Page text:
“Francis, We Hardly Knew Ye”
If I look a little tired this morning, I apologize. I’ve been up since 3:20 a.m. tweeting out insults to my detractors.
Today All Saints Church celebrates St. Francis of Assisi, and I was glad when they assigned me to be inside at the service inside rather than with the animals on the lawn. Don’t get me wrong. I love animals. But as the owners of two terriers (one a scotty, the other a cairn) Kathy and I are always mortified by their behavior around other dogs. Our terriers don’t need blessing. They need absolution.
You and I don’t know Saint Francis very well. As with many saints, we have a collective cultural cartoon of him. We tend to see Francis as a kind of blissed-out medieval hippie who walked round Italy picking daisies and smiling at wolves—a monastic version of Doctor Doolittle. Like all cultural cartoons, this version of Saint Francis trivializes him. Yes, he loved animals as he loved all creation. But there was a lot more to him than that.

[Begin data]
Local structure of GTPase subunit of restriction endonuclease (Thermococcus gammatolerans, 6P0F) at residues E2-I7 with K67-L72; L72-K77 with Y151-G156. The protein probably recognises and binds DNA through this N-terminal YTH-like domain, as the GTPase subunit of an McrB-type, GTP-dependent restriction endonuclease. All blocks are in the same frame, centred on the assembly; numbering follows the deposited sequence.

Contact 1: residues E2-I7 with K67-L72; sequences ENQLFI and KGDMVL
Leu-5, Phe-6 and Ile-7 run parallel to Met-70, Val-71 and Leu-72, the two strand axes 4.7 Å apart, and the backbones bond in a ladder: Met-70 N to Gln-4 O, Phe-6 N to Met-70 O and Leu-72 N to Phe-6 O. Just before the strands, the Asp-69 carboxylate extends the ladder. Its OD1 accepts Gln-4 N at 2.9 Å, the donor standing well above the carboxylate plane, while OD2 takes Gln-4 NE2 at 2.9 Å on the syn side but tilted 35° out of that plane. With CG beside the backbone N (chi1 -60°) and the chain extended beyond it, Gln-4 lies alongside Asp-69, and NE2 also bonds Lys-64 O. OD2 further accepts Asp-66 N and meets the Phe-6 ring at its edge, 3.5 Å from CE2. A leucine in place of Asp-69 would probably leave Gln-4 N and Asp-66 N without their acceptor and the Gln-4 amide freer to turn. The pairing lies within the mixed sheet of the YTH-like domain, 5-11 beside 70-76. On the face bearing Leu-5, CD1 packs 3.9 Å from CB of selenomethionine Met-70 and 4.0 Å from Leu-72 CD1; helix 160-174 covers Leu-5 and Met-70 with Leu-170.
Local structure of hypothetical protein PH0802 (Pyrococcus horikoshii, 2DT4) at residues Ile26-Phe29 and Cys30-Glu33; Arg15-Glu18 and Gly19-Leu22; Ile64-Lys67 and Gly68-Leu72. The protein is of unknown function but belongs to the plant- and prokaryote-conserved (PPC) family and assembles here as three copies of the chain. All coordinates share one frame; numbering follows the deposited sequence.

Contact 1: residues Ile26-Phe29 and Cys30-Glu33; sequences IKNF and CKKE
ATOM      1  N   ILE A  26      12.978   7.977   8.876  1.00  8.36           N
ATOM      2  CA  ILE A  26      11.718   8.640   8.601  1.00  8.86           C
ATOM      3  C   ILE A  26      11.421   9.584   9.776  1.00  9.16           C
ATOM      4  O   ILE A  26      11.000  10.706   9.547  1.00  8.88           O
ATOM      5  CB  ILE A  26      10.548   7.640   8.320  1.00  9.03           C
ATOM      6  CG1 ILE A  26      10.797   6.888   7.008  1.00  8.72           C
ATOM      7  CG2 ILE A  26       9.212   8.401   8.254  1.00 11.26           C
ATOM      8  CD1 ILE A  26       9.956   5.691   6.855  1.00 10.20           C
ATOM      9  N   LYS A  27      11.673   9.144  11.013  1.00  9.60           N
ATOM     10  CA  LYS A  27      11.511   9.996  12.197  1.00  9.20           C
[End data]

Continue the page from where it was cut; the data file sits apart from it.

When the current pope took the name Francis three years ago, I decided to read up on the life of the saint. To be sure, Francis did love animals. But he loved them as part of a larger openness to all of nature—his “Canticle of the Sun” famously praises brother sun, sister moon, brothers wind and air, sister water, brother fire, and sister earth. Francis saw God in all creation, and one of the reasons we respond to him in this moment is that his medieval nature mysticism anticipated our own postmodern love for an endangered earth and its creatures. But Saint Francis saw God not only in animals. He saw God in the poor, and that’s why he gave up a life of affluence for one of prayer and poverty and service to the poor and sick.
Francis did not live his life of prayer and poverty alone. Like Jesus, he gathered a community around him. Early in his ministry, Francis was viewed with suspicion and ridicule. His family disowned him. He and his brothers in the order owned no property or money, and they begged for their meals. Even more shockingly, Francis did not shun lepers but would embrace them and kiss their sores. The first responses to St. Francis were fearful and hostile. He was considered a dangerous madman before he was revered as a saint.